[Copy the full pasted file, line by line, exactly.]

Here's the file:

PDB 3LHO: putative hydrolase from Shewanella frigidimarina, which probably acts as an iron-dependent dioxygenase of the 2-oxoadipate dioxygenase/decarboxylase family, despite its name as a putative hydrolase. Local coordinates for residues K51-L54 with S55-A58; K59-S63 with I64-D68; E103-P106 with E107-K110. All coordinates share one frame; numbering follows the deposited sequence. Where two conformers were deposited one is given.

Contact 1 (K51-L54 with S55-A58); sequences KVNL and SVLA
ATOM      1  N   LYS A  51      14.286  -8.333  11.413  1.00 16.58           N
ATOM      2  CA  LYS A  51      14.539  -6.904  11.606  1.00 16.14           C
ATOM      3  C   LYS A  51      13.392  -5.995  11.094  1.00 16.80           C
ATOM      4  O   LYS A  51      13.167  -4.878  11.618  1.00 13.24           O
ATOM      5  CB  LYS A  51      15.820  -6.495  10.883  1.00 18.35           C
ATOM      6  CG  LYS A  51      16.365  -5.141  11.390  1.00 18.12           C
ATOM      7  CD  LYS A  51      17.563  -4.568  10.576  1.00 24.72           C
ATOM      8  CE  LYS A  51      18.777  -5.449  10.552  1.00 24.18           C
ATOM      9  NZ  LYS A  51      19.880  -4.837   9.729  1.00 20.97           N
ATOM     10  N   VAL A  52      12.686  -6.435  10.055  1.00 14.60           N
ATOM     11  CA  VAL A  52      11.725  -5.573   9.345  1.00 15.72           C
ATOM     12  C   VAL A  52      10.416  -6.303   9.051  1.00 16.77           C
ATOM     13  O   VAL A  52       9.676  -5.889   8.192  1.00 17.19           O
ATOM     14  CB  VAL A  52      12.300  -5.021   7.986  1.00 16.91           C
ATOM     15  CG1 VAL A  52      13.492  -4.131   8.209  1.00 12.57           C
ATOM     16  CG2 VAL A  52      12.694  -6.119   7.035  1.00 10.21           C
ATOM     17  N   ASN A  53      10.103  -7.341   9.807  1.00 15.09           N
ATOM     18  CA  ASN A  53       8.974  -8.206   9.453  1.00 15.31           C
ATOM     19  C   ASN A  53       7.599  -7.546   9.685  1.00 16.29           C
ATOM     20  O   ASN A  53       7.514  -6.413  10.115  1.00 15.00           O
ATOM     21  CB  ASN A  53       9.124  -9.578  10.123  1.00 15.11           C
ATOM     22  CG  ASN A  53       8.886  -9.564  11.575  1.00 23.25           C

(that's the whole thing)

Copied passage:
PDB 3LHO: putative hydrolase from Shewanella frigidimarina, which probably acts as an iron-dependent dioxygenase of the 2-oxoadipate dioxygenase/decarboxylase family, despite its name as a putative hydrolase. Local coordinates for residues K51-L54 with S55-A58; K59-S63 with I64-D68; E103-P106 with E107-K110. All coordinates share one frame; numbering follows the deposited sequence. Where two conformers were deposited one is given.

Contact 1 (K51-L54 with S55-A58); sequences KVNL and SVLA
ATOM      1  N   LYS A  51      14.286  -8.333  11.413  1.00 16.58           N
ATOM      2  CA  LYS A  51      14.539  -6.904  11.606  1.00 16.14           C
ATOM      3  C   LYS A  51      13.392  -5.995  11.094  1.00 16.80           C
ATOM      4  O   LYS A  51      13.167  -4.878  11.618  1.00 13.24           O
ATOM      5  CB  LYS A  51      15.820  -6.495  10.883  1.00 18.35           C
ATOM      6  CG  LYS A  51      16.365  -5.141  11.390  1.00 18.12           C
ATOM      7  CD  LYS A  51      17.563  -4.568  10.576  1.00 24.72           C
ATOM      8  CE  LYS A  51      18.777  -5.449  10.552  1.00 24.18           C
ATOM      9  NZ  LYS A  51      19.880  -4.837   9.729  1.00 20.97           N
ATOM     10  N   VAL A  52      12.686  -6.435  10.055  1.00 14.60           N
ATOM     11  CA  VAL A  52      11.725  -5.573   9.345  1.00 15.72           C
ATOM     12  C   VAL A  52      10.416  -6.303   9.051  1.00 16.77           C
ATOM     13  O   VAL A  52       9.676  -5.889   8.192  1.00 17.19           O
ATOM     14  CB  VAL A  52      12.300  -5.021   7.986  1.00 16.91           C
ATOM     15  CG1 VAL A  52      13.492  -4.131   8.209  1.00 12.57           C
ATOM     16  CG2 VAL A  52      12.694  -6.119   7.035  1.00 10.21           C
ATOM     17  N   ASN A  53      10.103  -7.341   9.807  1.00 15.09           N
ATOM     18  CA  ASN A  53       8.974  -8.206   9.453  1.00 15.31           C
ATOM     19  C   ASN A  53       7.599  -7.546   9.685  1.00 16.29           C
ATOM     20  O   ASN A  53       7.514  -6.413  10.115  1.00 15.00           O
ATOM     21  CB  ASN A  53       9.124  -9.578  10.123  1.00 15.11           C
ATOM     22  CG  ASN A  53       8.886  -9.564  11.575  1.00 23.25           C